If you lindexive in Glenview and are a local property owner, here’s news that may affect you. On November 12, Glenbrook High School District 225 Board of Education determined to levy property taxes by a total of 6 percent.

Two years ago, Glenbrook had discussed a levy that would amount to 3%. This means that property owners in Glenview would now pay a further 3% on their taxes. The proceeds would go to funding the school.  Assistant Superintendent for Business Affairs Hillarie Siena had explained that the purpose was to “allow the District to address rising costs due to inflation and financial challenges resulting from new growth, such as increased student enrollment” She had urged that taxpayers not consider the levy as increase in their personal taxes.  Rather: “The tax levy is only one of a number of factors that determine how much a property owner actually pays.”

Two days ago, the school district decided to request a total $101.5 million levy citing increases in the Consumer Price Index (inflation rate) and expected 2.2% growth in real estate property.

In 2013, Glenbrook could proceed with their request without expecting to undergo the rigors of a Truth in Taxation hearing.  This time, a Truth in Taxation hearing is scheduled for Monday, December 14 after which the levy is expected to be adopted and filed with Cook County. Cook country allows levies up to 5%.  Glenbrook requests a 0.8% hike.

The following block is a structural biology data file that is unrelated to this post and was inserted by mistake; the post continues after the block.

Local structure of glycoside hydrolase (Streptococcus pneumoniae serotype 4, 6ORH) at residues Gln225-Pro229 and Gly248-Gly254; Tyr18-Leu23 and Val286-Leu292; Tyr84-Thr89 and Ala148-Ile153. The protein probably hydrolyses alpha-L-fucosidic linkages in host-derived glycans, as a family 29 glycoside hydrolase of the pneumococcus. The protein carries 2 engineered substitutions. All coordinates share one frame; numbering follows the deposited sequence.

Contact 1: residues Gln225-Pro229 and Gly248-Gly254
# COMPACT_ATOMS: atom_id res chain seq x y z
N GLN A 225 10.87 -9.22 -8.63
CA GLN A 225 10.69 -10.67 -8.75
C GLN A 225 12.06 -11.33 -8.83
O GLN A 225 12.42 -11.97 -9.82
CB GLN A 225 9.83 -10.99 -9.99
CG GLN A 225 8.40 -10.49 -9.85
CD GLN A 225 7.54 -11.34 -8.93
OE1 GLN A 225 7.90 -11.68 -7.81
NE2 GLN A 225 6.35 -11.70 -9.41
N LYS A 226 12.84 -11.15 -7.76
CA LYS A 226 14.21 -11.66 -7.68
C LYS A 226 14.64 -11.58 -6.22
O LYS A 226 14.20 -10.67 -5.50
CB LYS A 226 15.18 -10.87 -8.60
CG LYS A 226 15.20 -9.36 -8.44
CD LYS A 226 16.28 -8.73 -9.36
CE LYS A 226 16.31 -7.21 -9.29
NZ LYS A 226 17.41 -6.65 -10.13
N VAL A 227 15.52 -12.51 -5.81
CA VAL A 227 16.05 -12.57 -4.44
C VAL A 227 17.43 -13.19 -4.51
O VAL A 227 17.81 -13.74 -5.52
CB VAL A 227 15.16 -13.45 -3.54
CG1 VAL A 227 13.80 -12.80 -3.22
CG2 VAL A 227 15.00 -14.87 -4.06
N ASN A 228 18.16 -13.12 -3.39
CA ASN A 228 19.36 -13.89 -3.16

Siena urges property owners not to see this as a rise in their property tax. She says that many other factors including the specific valuation of an individual’s property and allowable exemptions factor into how much a property owner actually pays. She also says that this is a “balloon levy,” where the school district levies more than it actually expects to receive because at the time of levy, the equalized assessed valuation (EAV) for new property is unknown.

School districts, she says, are allowed to gain additional revenue from new property that is introduced to the market. Glenview is expecting a 15-2% increase in real estate. School districts have a short pocket of time to capture revenue from new properties.  If Glenbrook High School District 225 fails to request the revenue now, it will lose the added value later.

Two years ago, Board President Skip Shein commented that this reasoning is consistent with sound fiscal management and with responsibly for taxpayers to maintain a high-quality school.

What do you think?